Seven Signs You Need a Password Manager

Are your employees helping to keep company data protected and secure?

Unfortunately, data breach fatigue has become so common in the past 15 years, that most consumers and employees do not even react to news of a data breach. This means that employees often aren’t doing what they could to keep the privacy of their business intact.

With over 80 percent of data breaches arising from password issues, investing in a password manager, like TeamPassword, can ensure that passwords are protected.

7 Signs You Need a Password Manager

If you’re trying to figure out whether a password manager is worth the investment (hint: it is!), here are seven signs you definitely do.

1. You have poor password hygiene

Do you use the same password for every single log-in? Does your password contain personally identifiable information such as your birthday or child’s name? Are you frequently told that your password strength is very weak or even so-so?

If you answered yes to any of these questions, your password hygiene could definitely use some freshening up! Most password managers have password generators that will create random, secure and unique passwords for you. With a good password generator, you can say goodbye to weak passwords forever.

2. You experience password fatigue

The average email address has nearly 130 online accounts assigned to it. No one can possibly remember that many passwords and most people are too tired to even attempt it. This cognitive overload is what leads to poor password hygiene in the first place!

If only there was a single location for all of your passwords — like a password manager.

3. You waste time everyday actually typing out your password

In our recap of Ponemon’s State of Password Security, we underscored one of their key findings: managing passwords (as employees) is costly. The average respondent spends about 12 minutes per week entering and/or resetting passwords. For organizations with 15,000 employees, this translates to an average cost of $5.2 million per year in lost productivity and still produces significant sums that most small businesses can’t afford.

Password managers make accessing passwords exceptionally easy using browser extensions other mechanisms that allow you to automatically fill login credentials in just a few clicks.

4. You are tired of seeing the incorrect/invalid password notice

No one likes red text or hazard signs. They often signal danger and/or that you’ve done something wrong — two things we would prefer to avoid in life. The pains of forgetting a password, or even worse, resetting your password yet again, is also something we try to avoid.

Avoid these frustrating notices by keeping all your secure information in one place.

5. You have to ask a coworker for a password

Are you Slacking a coworker to ask for login credentials and pinning it to the conversation for future reference? Or are you emailing somebody to ask for a shared password? Maybe you’re the one being asked and you have to change your passwords every time after you lend them out.

This not only costs you time during your work day, it also slows down your co-worker’s productivity. More importantly, this type of sharing (especially over email) puts your business in an extremely vulnerable position when distributing information as sensitive as passwords.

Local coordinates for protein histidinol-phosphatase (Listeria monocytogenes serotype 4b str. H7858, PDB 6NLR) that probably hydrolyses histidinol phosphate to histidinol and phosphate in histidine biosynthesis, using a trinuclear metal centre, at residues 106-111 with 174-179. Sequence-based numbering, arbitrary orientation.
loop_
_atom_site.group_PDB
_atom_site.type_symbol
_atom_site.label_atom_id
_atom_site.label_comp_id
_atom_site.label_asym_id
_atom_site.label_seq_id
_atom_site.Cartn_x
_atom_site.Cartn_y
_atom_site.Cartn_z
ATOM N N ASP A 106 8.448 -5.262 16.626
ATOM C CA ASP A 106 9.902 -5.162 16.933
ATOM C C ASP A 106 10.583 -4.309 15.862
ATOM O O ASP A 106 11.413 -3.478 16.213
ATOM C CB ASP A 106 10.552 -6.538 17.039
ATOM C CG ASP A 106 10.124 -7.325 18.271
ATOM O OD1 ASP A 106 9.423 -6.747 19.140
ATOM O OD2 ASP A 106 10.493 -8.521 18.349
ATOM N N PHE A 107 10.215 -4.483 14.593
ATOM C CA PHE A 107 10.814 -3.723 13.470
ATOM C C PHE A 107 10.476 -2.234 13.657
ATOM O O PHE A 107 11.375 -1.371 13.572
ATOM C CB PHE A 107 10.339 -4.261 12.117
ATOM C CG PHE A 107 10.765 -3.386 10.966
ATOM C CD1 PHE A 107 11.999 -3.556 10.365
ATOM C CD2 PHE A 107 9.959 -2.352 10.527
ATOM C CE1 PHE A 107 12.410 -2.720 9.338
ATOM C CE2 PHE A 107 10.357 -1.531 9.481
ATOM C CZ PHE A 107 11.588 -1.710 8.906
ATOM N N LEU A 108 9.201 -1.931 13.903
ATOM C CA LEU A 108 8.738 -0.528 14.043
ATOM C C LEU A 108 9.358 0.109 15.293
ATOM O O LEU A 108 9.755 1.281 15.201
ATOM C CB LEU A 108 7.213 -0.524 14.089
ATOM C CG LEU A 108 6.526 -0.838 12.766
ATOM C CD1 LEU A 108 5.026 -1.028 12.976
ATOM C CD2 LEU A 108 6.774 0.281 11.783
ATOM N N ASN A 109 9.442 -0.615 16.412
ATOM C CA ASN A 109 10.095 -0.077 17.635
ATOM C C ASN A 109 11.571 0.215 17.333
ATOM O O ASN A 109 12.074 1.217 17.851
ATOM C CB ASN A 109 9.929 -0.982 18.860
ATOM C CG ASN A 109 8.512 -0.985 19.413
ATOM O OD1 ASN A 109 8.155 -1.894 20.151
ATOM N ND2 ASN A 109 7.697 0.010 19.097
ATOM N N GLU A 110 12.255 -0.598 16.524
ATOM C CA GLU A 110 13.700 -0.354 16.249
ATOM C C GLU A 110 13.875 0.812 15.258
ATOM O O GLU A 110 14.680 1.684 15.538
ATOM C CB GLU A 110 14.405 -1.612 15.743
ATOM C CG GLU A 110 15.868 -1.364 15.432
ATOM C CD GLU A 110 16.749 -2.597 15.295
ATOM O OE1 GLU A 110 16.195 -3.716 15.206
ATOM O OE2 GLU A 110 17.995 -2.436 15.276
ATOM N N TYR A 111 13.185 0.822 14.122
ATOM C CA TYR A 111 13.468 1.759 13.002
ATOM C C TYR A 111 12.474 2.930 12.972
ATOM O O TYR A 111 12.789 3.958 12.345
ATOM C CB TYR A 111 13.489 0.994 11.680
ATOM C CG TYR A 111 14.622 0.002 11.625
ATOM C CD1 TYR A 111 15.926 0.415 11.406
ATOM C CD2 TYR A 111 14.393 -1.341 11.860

6. There’s a shared company document/spreadsheet with shared passwords

While this scrappy method may have been the most efficient way to centralize your team’s passwords in the past, it can leave your company vulnerable. If the shared settings are accidentally misconfigured or someone’s individual account is hacked, all of your passwords are in one visible and easily downloadable place for the attacker. Keep in mind that not every employee needs access to the same passwords. These types of files don’t lend themselves very well to that level of customization.

That’s why it’s important to make sure that your password management solution utilizes two-factor authentication and advanced grouping and sharing capabilities.

7. You save passwords in your browser

Everyone is responsible for managing their own saved passwords and can save time logging into their most frequented sites. Another resourceful workaround that seems like a low-cost solution for small teams, right? Unfortunately, no.

  • This only works if you only work on one device. Logging onto a phone or tablet or your personal laptop? You’ll be back at sign 4.
  • If your computer is stolen, the thief will be able to login to any site where you have saved passwords turned on.
  • Leaving employees to their own devices when it comes to password management often replicates signs 1-6.

Next steps

Did any of these signs sound familiar? Perhaps even painfully familiar? Dealing with any of these password headaches can be a cost to your company’s budget, productivity, and most importantly, security.

TeamPassword is here to support and relieve you from these types of concerns. A simple, secure password manager, designed from the ground up with ease-of-use and collaboration in mind can protect your company from data breaches and your employees from password fatigue.

Get TeamPassword today! Try our free 14-day trial.

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